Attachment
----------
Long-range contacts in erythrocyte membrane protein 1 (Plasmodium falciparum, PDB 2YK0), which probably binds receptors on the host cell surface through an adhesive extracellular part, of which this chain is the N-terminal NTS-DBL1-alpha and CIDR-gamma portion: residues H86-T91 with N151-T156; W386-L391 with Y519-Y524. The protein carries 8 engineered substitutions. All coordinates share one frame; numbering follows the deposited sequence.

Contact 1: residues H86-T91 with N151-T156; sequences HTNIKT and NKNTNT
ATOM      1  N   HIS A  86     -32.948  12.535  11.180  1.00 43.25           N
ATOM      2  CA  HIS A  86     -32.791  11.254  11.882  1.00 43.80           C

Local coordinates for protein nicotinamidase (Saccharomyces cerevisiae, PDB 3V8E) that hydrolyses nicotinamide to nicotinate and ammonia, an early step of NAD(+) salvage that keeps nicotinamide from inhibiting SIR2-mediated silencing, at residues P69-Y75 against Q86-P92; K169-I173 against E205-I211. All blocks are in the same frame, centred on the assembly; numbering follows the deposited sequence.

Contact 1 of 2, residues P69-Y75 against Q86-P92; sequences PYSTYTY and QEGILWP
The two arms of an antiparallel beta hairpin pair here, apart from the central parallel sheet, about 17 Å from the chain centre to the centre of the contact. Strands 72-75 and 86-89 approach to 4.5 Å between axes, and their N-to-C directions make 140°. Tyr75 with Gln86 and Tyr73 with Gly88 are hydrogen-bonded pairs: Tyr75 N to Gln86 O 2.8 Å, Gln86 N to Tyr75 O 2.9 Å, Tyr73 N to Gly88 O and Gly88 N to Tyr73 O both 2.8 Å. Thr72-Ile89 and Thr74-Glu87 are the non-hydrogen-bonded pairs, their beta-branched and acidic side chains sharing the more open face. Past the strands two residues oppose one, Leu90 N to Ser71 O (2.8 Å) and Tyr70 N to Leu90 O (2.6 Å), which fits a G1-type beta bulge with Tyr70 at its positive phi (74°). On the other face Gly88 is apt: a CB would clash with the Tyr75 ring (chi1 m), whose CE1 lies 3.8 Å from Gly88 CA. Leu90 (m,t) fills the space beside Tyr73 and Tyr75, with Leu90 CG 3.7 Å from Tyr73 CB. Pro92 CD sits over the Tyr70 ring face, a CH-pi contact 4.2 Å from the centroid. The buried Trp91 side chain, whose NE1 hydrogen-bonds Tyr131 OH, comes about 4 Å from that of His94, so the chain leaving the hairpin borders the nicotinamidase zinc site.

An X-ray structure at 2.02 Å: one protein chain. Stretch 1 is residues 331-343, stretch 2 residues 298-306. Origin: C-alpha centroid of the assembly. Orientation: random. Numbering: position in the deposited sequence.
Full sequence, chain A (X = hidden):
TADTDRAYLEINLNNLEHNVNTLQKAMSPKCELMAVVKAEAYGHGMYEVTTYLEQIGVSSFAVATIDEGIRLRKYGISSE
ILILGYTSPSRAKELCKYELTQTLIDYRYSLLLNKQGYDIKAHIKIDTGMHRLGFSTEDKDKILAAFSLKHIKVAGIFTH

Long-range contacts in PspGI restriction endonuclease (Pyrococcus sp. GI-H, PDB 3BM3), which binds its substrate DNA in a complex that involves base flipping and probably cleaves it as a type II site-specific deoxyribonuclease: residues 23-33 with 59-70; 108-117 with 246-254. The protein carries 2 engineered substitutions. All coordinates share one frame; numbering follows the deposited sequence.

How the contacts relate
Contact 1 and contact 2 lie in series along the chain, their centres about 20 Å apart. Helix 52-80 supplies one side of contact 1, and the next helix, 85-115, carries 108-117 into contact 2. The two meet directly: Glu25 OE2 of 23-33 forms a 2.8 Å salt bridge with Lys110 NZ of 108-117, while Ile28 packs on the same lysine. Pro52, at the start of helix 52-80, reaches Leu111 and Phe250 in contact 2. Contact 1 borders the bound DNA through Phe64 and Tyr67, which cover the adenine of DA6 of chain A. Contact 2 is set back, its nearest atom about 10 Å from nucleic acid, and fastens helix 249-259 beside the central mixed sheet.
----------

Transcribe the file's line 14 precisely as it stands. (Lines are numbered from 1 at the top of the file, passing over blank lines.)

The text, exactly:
Contact 1 and contact 2 lie in series along the chain, their centres about 20 Å apart. Helix 52-80 supplies one side of contact 1, and the next helix, 85-115, carries 108-117 into contact 2. The two meet directly: Glu25 OE2 of 23-33 forms a 2.8 Å salt bridge with Lys110 NZ of 108-117, while Ile28 packs on the same lysine. Pro52, at the start of helix 52-80, reaches Leu111 and Phe250 in contact 2. Contact 1 borders the bound DNA through Phe64 and Tyr67, which cover the adenine of DA6 of chain A. Contact 2 is set back, its nearest atom about 10 Å from nucleic acid, and fastens helix 249-259 beside the central mixed sheet.